"You can't get there from here". That's how many customers must feel as they ponder the broken Windows 10 upgrade path for first-generation Windows 8 hybrid PCs. With Intel refusing to update the Atom z2760 video driver, and with existing Windows 8.1 drivers providing spotty compatibility, these early adopters are at a crossroads.
Do they stick with Windows 8.1 and watch while the bulk Microsoft's development effort goes into Windows 10 (leaving them clinging to an all but abandoned OS platform)? Or do they bite the bullet and begin vetting potential replacements for their still functional HP Envy x2s, Lenovo ThinkPad Tablet 2s, Dell Latitude 10s, etc?
It's not unusual for modern cars to have a built-in USB facility, but generally you only get one port and it has to do duty as both a charging point and an input for the audio system. That means family journeys with multiple devices demanding power can lead to squabbles.
For those who need extra USB charge points in the car Inateck has produced two new solutions in the form of adaptors that plug into a standard 12V power socket -- lighter socket for older readers and classic car owners.
Buying a Windows laptop can be an extremely stressful ordeal. Unlike Apple, whose OS X is limited to just a few models, Windows notebooks are manufactured by many companies, in countless designs. If you shop online or go to a local store, like Best Buy, your head could easily explode from all of the options.
It is for this reason, that you should do your homework -- read reviews, educate yourself on specs and find out which brands are most reliable. If you don't have time for all of that, I can save you the trouble. The HP Spectre x360 is the laptop you want for back-to-school and beyond. OK, now go buy it. Oh, you want to know why I am saying it is the laptop you want? Well then read on to find out more.
When Apple unveiled the first iPod, it was a game-changing moment. While not the first portable digital music player, it was the first to nail the interface and experience. Later models would feature the legendary click wheel and expand to photos and videos too.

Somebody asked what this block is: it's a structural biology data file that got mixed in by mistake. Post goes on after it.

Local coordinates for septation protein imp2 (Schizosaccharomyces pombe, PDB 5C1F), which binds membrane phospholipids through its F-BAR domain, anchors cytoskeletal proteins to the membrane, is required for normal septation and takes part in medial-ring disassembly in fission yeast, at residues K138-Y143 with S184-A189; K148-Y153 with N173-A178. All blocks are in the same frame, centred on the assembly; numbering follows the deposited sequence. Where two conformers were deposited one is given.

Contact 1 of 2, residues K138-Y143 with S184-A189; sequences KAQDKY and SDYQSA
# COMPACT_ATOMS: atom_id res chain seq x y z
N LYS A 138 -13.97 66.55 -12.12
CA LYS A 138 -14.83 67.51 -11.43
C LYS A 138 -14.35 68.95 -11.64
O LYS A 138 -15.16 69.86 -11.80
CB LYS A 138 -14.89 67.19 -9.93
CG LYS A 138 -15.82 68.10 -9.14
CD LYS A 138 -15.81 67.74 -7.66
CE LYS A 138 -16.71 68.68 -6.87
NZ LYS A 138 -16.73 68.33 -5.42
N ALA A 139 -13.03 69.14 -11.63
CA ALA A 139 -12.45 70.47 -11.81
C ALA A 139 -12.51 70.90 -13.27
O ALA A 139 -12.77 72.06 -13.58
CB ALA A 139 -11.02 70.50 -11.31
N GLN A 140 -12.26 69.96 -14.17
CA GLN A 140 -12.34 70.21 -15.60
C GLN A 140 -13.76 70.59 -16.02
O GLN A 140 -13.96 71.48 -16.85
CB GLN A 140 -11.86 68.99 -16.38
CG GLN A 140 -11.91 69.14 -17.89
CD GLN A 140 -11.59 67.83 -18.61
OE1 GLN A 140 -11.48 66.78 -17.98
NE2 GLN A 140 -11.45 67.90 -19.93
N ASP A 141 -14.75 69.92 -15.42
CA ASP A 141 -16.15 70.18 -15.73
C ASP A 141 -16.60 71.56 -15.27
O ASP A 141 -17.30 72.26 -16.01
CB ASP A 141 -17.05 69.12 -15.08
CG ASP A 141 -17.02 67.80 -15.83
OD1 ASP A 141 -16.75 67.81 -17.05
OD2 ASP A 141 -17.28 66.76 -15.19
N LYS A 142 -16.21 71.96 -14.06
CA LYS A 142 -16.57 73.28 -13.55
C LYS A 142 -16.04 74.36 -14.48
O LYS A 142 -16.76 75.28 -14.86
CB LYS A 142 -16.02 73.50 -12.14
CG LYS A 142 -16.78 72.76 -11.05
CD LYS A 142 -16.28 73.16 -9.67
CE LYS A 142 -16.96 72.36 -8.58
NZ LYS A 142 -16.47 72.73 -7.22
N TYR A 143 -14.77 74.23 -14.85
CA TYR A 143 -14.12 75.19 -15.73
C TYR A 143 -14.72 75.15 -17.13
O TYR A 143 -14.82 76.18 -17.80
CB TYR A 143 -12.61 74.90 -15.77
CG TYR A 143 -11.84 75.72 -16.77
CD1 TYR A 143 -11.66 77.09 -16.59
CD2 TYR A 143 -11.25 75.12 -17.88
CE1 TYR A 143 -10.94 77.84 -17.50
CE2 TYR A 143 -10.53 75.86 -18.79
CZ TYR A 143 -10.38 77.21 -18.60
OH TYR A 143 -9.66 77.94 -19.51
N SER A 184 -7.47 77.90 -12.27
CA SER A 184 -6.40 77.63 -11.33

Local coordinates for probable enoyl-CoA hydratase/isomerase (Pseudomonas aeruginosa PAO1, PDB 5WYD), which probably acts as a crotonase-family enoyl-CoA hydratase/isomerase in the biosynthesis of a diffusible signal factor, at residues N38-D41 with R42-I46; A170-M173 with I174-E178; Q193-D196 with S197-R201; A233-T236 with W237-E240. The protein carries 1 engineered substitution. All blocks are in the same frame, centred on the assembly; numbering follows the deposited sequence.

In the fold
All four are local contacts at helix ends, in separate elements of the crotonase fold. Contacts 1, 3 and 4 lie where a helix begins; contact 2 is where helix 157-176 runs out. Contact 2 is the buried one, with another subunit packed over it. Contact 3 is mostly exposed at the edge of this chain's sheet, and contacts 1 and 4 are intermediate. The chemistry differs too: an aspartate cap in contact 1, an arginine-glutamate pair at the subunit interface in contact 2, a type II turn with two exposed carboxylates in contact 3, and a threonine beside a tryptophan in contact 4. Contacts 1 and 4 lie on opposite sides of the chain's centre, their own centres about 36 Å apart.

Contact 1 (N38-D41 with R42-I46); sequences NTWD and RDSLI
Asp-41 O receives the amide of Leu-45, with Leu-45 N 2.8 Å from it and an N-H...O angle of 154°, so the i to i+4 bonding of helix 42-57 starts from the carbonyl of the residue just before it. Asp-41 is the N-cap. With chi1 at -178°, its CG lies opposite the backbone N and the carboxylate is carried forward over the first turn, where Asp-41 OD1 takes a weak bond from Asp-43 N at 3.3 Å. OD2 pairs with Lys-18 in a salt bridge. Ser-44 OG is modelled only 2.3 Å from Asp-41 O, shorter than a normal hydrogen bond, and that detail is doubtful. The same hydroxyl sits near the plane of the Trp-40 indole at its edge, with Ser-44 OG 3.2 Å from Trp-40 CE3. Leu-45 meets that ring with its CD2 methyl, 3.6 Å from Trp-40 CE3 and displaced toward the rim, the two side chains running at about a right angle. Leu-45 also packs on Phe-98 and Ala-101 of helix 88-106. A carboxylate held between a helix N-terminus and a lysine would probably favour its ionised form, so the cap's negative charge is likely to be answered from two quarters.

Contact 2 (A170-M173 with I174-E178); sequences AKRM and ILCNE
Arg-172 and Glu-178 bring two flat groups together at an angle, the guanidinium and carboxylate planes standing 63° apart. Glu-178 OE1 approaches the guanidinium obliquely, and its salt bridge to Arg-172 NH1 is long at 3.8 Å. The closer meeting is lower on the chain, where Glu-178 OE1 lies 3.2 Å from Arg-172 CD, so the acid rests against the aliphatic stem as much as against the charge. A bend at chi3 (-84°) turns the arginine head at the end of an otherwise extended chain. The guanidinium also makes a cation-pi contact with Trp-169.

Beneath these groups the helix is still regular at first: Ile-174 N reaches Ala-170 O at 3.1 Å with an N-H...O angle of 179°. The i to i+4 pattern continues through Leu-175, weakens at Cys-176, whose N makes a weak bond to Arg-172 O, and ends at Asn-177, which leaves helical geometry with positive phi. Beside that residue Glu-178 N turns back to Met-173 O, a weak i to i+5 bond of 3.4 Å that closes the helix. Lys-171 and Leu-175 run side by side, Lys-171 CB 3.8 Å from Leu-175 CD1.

With the release of the iPhone, however, the death of the traditional iPod was guaranteed, but it hung around longer than most expected. It was the iPod touch that was the obvious successor, as it not only played music, but ran iPhone apps too. Apple recently released the new 6th Generation iPod touch, and I've been testing it out. Is it the best iPod touch yet?
Sometime within the next few weeks, Apple should announce successors to iPhone 6 and 6 Plus, and my review of the latter device is long overdue. Let's get to it finally and present the key finding first: If size matters, as in you want a phone with larger screen but that doesn't feel humongous, the 5.5-inch iPhone 6 Plus is a worthy choice. By measures that matter most—benefits from apps, calling, camera, data, performance, screen, and storage—the phablet is best of class.
As expressed in my iPhone 6 review, I regretted not buying the larger device after handing it. The Plus is big, but not overly large for my tastes. Hell, I bought Motorola-made and Google-branded Nexus 6 in January 2015 to replace iPhone 6; the screen is even bigger than Plus, at whopping 6 inches. I gained great value using either of the larger handsets, but gave up one for the other.
Me and my Surface Pro 3 are the best of friends. Not only is Microsoft's computer a great tablet and laptop, but a wonderful desktop too. It can drive a 4K monitor, albeit not at 60hz, making it a solid workstation -- especially when paired with the optional dock.
Where the Surface falls short, sadly, is gaming, so with the release of Windows 10 and DirectX 12, I wanted to build a new gaming PC. My goal was to see if it can be done in a fairly affordable way. The best route for this, is an AMD APU. If you aren't familiar, an APU is essentially a CPU and GPU in one. This means you can forgo buying a dedicated graphics card to save some money.
A portable PC used to mean something the size of a suitcase, then it became a laptop or notebook. Now with the FreePC you get one that you can slip into your pocket with no need for specialist tailoring.
You’ll need to have an HDMI screen, keyboard and mouse available to be able to use it, but if you know they’re going to be available at your destination why take anything bigger?
A technology writer's world can often seem full of Bluetooth speakers, they have successfully colonized a corner of my office, so it takes something special to stand out from the crowd. In terms of build quality the latest from Inateck makes an immediate impression but does it live up in other areas?